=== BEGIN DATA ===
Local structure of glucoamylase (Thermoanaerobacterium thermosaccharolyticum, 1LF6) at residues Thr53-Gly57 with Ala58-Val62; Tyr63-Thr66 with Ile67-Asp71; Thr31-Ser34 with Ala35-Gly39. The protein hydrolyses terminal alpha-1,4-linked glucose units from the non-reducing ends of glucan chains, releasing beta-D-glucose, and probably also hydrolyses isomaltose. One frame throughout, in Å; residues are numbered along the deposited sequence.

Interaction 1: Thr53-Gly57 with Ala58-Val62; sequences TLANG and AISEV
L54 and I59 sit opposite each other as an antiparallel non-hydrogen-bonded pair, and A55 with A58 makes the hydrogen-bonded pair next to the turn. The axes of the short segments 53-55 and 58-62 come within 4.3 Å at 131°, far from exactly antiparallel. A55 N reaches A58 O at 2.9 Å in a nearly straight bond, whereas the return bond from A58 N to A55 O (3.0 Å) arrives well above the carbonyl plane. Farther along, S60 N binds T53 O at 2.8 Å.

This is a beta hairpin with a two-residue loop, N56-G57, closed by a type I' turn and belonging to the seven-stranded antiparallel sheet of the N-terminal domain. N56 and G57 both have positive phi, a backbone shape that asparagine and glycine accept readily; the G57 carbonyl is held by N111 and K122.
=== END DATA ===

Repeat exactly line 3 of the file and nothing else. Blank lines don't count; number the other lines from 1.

L54 and I59 sit opposite each other as an antiparallel non-hydrogen-bonded pair, and A55 with A58 makes the hydrogen-bonded pair next to the turn. The axes of the short segments 53-55 and 58-62 come within 4.3 Å at 131°, far from exactly antiparallel. A55 N reaches A58 O at 2.9 Å in a nearly straight bond, whereas the return bond from A58 N to A55 O (3.0 Å) arrives well above the carbonyl plane. Farther along, S60 N binds T53 O at 2.8 Å.